O'Brien gives the reader a great sense of the complications of Irishness. She lands hard on what she perceives as backwards and moves from history and myth to the trials of mundane life with ea
...more
Phillip
A beautiful book - it made me want to go to Ireland in the worse way - more so than reading Joyce. Her prose is really inspired by poetry, which is not uncommon for Irish writers. I also read her study of Joyce, which was really compact and potent.
Jays
It's Edna O'Brien. The woman knows how to spin a yarn, and doubly so when it's her own memoirs. Her style is very lyrical, however, so if you're a fan of more straight up, parsed down prose, this is probably not the Irish memoir for you.
Madeline
Just not my favorite. A bit morose, perhaps even melodramatic, and the prose felt unnecessarily heavy. Not to devalue Ms. O'Brien's experiences, but it just didn't do anything for me.
Mckyla
Mckyla marked it as to-read
Jun 25, 2015
Rhana Williams
Rhana Williams marked it as to-read
Jun 22, 2015
Trisha
Trisha is currently reading it
Jun 29, 2015
Renate
Renate marked it as to-read
Jun 09, 2015
Nelson
Nelson marked it as to-read
Jun 03, 2015
Paula
Paula marked it as to-read
May 30, 2015
Peggy
Peggy marked it as to-read
May 27, 2015
Judy Brown
Judy Brown marked it as to-read
May 19, 2015
Kim
Kim marked it as to-read
May 19, 2015
Sovevuni
Sovevuni marked it as to-read
May 13, 2015
Molly
Molly marked it as to-read
May 11, 2015
Mary Lynn
Mary Lynn marked it as to-read
May 04, 2015
Martha
Martha marked it as to-read
Apr 27, 2015
Mary Shanley-Koeber
Mary Shanley-Koeber marked it as to-read
Apr 20, 2015
Hallie Adams
Hallie Adams marked it as to-read
Apr 18, 2015
Suzy Espersen
Suzy Espersen marked it as to-read
Apr 14, 2015
Elizabeth
Elizabeth marked it as to-read
Apr 02, 2015
Olivia
Olivia marked it as to-read
Mar 30, 2015
« previous 1 3 4 5 6 7 8 9 13 14 next »
There are no discussion topics on this book yet. Be the first to start one »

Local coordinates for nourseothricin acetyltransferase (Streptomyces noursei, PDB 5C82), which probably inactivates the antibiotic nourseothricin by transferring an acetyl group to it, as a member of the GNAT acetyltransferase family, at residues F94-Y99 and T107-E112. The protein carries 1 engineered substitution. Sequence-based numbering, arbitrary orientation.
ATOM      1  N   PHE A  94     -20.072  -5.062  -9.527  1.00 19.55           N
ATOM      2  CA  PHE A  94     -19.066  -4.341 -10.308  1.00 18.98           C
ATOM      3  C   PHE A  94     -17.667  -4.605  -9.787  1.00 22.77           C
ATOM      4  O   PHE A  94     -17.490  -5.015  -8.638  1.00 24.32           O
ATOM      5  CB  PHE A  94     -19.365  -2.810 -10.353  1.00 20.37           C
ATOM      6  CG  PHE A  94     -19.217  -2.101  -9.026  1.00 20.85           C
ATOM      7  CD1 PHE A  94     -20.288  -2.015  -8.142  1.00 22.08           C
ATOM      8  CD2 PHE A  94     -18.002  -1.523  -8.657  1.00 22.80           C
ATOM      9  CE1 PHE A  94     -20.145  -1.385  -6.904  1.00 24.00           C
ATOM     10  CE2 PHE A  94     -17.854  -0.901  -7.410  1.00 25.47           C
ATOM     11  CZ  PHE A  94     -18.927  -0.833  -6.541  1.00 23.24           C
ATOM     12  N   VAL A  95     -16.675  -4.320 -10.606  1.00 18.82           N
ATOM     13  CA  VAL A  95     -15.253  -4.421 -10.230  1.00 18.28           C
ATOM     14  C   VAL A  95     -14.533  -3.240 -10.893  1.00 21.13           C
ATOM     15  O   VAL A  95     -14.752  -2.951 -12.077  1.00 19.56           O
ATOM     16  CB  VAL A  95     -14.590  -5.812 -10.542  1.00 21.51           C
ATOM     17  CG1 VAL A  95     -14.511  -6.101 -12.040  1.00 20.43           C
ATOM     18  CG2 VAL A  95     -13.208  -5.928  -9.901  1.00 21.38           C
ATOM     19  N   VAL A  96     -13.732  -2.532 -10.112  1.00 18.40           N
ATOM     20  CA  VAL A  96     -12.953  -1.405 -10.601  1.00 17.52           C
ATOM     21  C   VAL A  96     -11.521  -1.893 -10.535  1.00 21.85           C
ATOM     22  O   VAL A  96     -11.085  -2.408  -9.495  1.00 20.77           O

• Are You Somebody?: The Accidental Memoir of a Dublin Woman
  • All Will Be Well: A Memoir
  • The Informer
  • The Oxford History of Ireland
  • The Speckled People: A Memoir of a Half-Irish Childhood
  • 1916: The Easter Rising
  • The Autobiography of William Butler Yeats
  • The Poor Mouth: A Bad Story about the Hard Life
  • Danny Boy: The Legend of the Beloved Irish Ballad
  • How the Irish Invented Slang: The Secret Language of the Crossroads
  • Ireland: A Terrible Beauty
  • Reading Turgenev
  • Rebels: The Irish Rising of 1916
  • Gods and Fighting Men: The Story of the Tuatha De Danaan and the Fianna of Ireland
  • The Tenants of Time  (The Thomas Flanagan Trilogy #2)
  • Confessions of an Irish Rebel
  • O Come Ye Back to Ireland: Our First Year in County Clare
  • On an Irish Island
7184
Edna O’Brien (b. 1930), an award-winning Irish author of novels, plays, and short stories, has been hailed as one of the greatest chroniclers of the female experience in the twentieth century. She is the 2011 recipient of the Frank O’Connor Prize, awarded for her short story collection Saints and Sinners. She has also received, among other honors, the Irish PEN Award for Literature, the Ulysses Me ...more
More about Edna O'Brien...
The Country Girls The Country Girls Trilogy In the Forest Country Girl House of Splendid Isolation

Share This Book